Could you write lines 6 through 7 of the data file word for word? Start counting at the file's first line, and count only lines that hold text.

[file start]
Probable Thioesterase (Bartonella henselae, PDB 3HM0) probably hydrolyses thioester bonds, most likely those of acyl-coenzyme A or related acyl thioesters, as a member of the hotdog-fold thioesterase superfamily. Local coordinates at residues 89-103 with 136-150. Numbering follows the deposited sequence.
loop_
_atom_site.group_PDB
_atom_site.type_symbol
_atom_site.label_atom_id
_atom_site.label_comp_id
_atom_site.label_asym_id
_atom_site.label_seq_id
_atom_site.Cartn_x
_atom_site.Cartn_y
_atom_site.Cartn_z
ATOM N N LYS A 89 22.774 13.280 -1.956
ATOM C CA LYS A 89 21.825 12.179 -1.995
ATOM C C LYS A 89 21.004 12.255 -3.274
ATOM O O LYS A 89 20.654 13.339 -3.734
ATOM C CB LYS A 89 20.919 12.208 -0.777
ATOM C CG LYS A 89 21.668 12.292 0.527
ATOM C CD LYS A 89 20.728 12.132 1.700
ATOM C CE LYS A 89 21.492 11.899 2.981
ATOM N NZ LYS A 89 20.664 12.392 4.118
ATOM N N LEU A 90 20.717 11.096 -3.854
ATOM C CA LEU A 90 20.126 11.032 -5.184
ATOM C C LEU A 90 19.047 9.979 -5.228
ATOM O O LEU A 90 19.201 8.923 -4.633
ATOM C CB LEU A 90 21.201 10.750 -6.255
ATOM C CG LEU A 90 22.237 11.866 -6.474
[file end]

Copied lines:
_atom_site.label_comp_id
_atom_site.label_asym_id